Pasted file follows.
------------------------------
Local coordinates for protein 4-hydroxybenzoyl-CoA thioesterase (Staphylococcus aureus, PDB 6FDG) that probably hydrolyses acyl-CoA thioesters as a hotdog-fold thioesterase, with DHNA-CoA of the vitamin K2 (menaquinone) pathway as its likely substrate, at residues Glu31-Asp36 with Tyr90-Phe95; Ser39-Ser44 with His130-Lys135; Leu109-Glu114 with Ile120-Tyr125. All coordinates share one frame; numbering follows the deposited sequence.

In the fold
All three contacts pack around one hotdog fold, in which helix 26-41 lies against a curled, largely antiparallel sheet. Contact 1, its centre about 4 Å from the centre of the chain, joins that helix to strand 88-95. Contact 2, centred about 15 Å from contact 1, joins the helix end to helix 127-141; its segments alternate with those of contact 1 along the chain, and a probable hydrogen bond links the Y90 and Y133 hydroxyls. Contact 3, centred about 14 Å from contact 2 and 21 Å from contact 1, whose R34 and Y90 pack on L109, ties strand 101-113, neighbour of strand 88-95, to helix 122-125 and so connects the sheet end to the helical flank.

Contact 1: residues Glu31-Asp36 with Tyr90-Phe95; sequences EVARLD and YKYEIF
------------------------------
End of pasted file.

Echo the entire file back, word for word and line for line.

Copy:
Local coordinates for protein 4-hydroxybenzoyl-CoA thioesterase (Staphylococcus aureus, PDB 6FDG) that probably hydrolyses acyl-CoA thioesters as a hotdog-fold thioesterase, with DHNA-CoA of the vitamin K2 (menaquinone) pathway as its likely substrate, at residues Glu31-Asp36 with Tyr90-Phe95; Ser39-Ser44 with His130-Lys135; Leu109-Glu114 with Ile120-Tyr125. All coordinates share one frame; numbering follows the deposited sequence.

In the fold
All three contacts pack around one hotdog fold, in which helix 26-41 lies against a curled, largely antiparallel sheet. Contact 1, its centre about 4 Å from the centre of the chain, joins that helix to strand 88-95. Contact 2, centred about 15 Å from contact 1, joins the helix end to helix 127-141; its segments alternate with those of contact 1 along the chain, and a probable hydrogen bond links the Y90 and Y133 hydroxyls. Contact 3, centred about 14 Å from contact 2 and 21 Å from contact 1, whose R34 and Y90 pack on L109, ties strand 101-113, neighbour of strand 88-95, to helix 122-125 and so connects the sheet end to the helical flank.

Contact 1: residues Glu31-Asp36 with Tyr90-Phe95; sequences EVARLD and YKYEIF